Best Interests of the Child
Section 60CA of the Family Law Act 1975 (Cth) specifically states that in deciding whether to make a particular Parenting Order in relation to a child, a Court must regard the best interests of the child as the paramount consideration.
Therefore, although each parent (or party) to the proceedings may request that the Court make the final Orders that they are seeking, it is essentially up to the Court to weigh up and consider the request of both parents in light of the paramount consideration, being whether the Orders sought are in the best interests of the child.
What is in the child's best interest is determined by the Court considering the following factors:-
- The benefit to the child of having a meaningful relationship with both of the child's parents.
- The need to protect the child from physical or psychological harm from being subjected to, or exposed to, abuse, neglect or family violence.
- Any views expressed by the child.
- The nature of the relationship of the child with; each of the child's parents.
- The willingness and ability of each of the child's parents to facilitate, and encourage, a close and continuing relationship between the child and the other parent.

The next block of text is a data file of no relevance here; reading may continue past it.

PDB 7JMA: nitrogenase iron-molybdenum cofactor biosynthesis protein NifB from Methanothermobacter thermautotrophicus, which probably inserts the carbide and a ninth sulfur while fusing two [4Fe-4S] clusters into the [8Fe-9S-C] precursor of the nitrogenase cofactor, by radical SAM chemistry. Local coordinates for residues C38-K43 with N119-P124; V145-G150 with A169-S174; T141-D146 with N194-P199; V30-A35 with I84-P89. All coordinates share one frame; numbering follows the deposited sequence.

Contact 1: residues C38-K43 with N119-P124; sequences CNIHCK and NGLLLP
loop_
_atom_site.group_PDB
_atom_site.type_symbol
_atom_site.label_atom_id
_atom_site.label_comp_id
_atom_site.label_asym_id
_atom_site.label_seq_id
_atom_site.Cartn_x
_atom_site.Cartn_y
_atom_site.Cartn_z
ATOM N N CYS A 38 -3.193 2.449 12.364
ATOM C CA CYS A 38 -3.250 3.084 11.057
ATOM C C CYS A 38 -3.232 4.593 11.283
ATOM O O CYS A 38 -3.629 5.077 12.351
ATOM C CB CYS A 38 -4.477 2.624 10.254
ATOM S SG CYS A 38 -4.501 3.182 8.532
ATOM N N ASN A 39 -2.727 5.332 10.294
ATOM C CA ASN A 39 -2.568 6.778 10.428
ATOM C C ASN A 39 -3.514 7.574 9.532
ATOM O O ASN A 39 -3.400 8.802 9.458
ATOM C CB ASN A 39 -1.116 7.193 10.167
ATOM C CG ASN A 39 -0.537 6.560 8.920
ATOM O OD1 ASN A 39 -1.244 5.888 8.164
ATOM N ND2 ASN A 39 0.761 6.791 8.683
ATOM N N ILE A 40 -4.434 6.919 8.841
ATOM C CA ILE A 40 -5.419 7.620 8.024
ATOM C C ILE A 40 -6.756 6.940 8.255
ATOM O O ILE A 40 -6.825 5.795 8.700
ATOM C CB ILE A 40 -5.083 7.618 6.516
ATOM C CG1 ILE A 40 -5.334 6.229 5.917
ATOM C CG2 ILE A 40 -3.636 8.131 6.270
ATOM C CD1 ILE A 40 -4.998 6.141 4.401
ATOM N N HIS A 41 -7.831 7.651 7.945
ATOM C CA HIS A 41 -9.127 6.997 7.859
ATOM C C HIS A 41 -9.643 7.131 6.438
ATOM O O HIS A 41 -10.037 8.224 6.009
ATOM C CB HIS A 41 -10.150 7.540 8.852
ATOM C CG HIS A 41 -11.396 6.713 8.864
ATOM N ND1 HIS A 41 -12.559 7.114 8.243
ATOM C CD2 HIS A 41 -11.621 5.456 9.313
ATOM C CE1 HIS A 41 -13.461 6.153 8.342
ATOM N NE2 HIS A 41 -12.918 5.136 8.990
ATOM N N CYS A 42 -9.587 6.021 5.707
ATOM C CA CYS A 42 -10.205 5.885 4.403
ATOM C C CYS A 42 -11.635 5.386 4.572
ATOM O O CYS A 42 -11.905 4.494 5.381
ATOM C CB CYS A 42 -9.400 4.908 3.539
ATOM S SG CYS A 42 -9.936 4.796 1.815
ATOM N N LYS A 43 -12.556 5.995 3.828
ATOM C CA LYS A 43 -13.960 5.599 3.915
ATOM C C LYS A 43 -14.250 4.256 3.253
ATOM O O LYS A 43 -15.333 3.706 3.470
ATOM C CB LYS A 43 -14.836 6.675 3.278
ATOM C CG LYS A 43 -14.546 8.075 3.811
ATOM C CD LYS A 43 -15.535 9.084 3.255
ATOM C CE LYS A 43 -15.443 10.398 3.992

- The likely effect of any changes in the child's circumstances, including the likely effect of any separation from; either parent or any other child or other person with whom he or she has been living with.
- The practical difficulty and expense of a child spending time with and communicating with a parent.
- The capacity of the child's parents and any other person to provide for the needs of the child, including the emotional and intellectual needs.
- The maturity, sex, lifestyle and background of either of the child's parents.
- The attitude to the child, and to the responsibilities of parenthood, demonstrated by each of the child's parents.
- Any family violence involving the child or a member of the child's family.